Autodesk introduced Fusion 360 as the industry’s first cloud-based CAD platform in 2012. At the time, it provided surfacing, sculpting, and direct modeling features to users for a monthly subscription price around $25.
Fast forward to 2015 and Fusion has seen a rapid development of new features. Now it is a contender to serve not only industrial designers, but entire product development teams.
In addition to major enhancements like parametric modeling, there is a new premium package called Fusion 360 Ultimate. In this article, we’ll explore what’s new and give you a better view of which suite is right for you.
The original CAD in the Cloud
There were a number of key selling points to Fusion 360 when it launched as a cloud-based design tool. Some of these are natural fits for the cloud, including:
- Collaboration. Models that are cloud-native don’t have to be uploaded to share.
- No Infrastructure: Since designs do not reside on your computer, your models are safer from loss
- Simple updates. As you’ll see in this post, the pace of development for Fusion 360 has been rapid, but no user has had to go through a traditional CAD software upgrade.
The other major differentiator for Fusion 360 is its support for mobile computing. Designers can use Fusion 360 on a tablet, greatly extending the number of places design work can take place.
Even with these advantages, the primary reasons that designers adopted Fusion 360 in the first place was because of its functionality and ease of use, particularly for Industrial design. In a bid to make the software more useful to the rest of the product design team, Autodesk has continued to add enhancements beyond its original features of sketching, direct modeling and collaboration.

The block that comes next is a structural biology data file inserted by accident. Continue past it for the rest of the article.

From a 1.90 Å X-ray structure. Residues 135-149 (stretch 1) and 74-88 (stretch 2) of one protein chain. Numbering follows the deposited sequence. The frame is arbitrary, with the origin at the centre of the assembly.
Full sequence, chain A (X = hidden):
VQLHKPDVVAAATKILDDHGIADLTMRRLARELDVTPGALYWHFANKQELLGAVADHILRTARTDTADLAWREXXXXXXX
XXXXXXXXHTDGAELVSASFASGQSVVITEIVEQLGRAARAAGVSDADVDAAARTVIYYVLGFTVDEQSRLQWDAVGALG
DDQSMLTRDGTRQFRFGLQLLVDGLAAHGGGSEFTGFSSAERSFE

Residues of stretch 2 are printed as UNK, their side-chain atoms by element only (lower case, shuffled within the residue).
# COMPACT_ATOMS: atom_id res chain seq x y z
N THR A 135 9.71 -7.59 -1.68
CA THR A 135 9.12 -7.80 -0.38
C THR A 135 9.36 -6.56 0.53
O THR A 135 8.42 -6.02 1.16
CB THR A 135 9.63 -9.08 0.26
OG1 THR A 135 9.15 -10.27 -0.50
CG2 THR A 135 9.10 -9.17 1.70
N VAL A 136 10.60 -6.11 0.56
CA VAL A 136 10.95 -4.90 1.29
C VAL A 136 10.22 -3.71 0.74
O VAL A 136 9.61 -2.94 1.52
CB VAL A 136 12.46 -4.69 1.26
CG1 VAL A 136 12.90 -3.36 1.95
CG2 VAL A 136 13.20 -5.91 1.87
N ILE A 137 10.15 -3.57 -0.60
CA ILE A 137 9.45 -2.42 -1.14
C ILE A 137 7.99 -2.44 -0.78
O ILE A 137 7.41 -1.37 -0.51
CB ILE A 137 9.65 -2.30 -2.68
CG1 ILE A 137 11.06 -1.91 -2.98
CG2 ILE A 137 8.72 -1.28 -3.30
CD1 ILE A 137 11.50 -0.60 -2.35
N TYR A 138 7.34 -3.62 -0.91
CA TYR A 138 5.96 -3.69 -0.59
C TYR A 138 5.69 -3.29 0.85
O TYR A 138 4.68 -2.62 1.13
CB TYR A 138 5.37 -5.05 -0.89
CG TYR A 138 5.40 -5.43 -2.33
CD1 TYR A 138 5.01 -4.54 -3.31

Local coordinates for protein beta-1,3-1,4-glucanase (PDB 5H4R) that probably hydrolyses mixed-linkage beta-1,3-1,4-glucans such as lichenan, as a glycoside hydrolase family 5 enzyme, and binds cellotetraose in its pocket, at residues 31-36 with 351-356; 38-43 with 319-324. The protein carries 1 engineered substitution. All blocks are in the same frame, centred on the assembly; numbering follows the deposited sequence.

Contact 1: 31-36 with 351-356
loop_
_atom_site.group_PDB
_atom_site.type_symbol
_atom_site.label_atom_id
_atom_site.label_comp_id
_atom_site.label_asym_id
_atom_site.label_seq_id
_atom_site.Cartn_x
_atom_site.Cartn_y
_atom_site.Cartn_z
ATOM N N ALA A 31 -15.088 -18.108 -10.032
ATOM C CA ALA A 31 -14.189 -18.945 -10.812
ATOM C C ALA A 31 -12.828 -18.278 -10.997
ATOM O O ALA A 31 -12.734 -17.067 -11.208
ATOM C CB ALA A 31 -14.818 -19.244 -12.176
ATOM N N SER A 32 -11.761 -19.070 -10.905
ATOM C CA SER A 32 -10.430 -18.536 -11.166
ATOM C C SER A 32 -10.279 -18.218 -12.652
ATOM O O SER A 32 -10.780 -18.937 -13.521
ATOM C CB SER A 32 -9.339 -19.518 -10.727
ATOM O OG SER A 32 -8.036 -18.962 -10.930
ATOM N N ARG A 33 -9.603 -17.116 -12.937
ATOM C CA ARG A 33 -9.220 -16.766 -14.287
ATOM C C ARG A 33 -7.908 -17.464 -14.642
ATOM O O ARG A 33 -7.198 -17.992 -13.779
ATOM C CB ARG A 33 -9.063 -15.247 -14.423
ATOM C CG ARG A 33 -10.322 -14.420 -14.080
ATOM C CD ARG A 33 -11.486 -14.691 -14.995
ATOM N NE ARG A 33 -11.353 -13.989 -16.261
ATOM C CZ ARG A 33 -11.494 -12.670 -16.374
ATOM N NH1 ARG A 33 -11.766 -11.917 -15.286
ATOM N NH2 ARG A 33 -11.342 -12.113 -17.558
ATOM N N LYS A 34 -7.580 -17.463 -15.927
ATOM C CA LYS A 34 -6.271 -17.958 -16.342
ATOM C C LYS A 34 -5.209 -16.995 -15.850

Fusion 360 – Parametric included along with Direct Modeling
Fusion 360 now represents an end-to-end solution for product design. With tools that support a wide-range of modelling paradigms (parametric, direct, mesh & surface) the Fusion 360 platform equips designers with everything they need to develop products.
In the past year Autodesk has made a major push to add robust parametric modelling features to the Fusion 360 suite. For mechanical designers more familiar with Autodesk’s Inventor, this change will be welcome. Now designs created in Fusion 360 can be defined by the constraints, relationships and variables that make parametric design so useful. In addition, Fusion 360’s new parametric paradigm will make designs even easier to manipulate so exploring a wider array of design configurations become easier.
If you need to work with a format that comes from a different CAD package, Fusion 360 allows you to import a wide variety of non-native file formats and manipulate them to your needs. That helps you avoid the frustration of importing dumb solids or paying for expensive feature recognition plug-ins. Combining parametric modelling, direct modelling and rapid 2D sketch ideation makes Fusion 360 one of the most versatile choices for generating product concepts. In the concept stage, 2D sketching can help you quickly generate the basics of a design. As you work through product iterations, direct modelling will help you shape surfaces, push and pull contours, and build products that are easier to manufacture. Once it’s time to tighten up your concept, parametric modelling is there to help you lock your design down.